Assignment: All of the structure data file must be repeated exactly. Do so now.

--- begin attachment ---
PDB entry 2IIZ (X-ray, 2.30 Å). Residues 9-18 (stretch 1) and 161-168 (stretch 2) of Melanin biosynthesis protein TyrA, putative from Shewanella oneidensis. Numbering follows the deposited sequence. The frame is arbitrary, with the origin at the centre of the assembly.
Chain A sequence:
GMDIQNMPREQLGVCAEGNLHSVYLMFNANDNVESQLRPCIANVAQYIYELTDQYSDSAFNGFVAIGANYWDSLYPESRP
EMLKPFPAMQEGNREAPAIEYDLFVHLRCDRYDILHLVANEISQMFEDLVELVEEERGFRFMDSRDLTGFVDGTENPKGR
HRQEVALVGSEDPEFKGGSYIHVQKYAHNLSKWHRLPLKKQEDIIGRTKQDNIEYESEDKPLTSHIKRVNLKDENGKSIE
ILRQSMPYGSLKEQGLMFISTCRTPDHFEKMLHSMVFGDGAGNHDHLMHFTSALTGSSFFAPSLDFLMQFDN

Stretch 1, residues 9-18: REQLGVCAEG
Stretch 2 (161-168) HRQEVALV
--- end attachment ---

PDB entry 2IIZ (X-ray, 2.30 Å). Residues 9-18 (stretch 1) and 161-168 (stretch 2) of Melanin biosynthesis protein TyrA, putative from Shewanella oneidensis. Numbering follows the deposited sequence. The frame is arbitrary, with the origin at the centre of the assembly.
Chain A sequence:
GMDIQNMPREQLGVCAEGNLHSVYLMFNANDNVESQLRPCIANVAQYIYELTDQYSDSAFNGFVAIGANYWDSLYPESRP
EMLKPFPAMQEGNREAPAIEYDLFVHLRCDRYDILHLVANEISQMFEDLVELVEEERGFRFMDSRDLTGFVDGTENPKGR
HRQEVALVGSEDPEFKGGSYIHVQKYAHNLSKWHRLPLKKQEDIIGRTKQDNIEYESEDKPLTSHIKRVNLKDENGKSIE
ILRQSMPYGSLKEQGLMFISTCRTPDHFEKMLHSMVFGDGAGNHDHLMHFTSALTGSSFFAPSLDFLMQFDN

Stretch 1, residues 9-18: REQLGVCAEG
Stretch 2 (161-168) HRQEVALV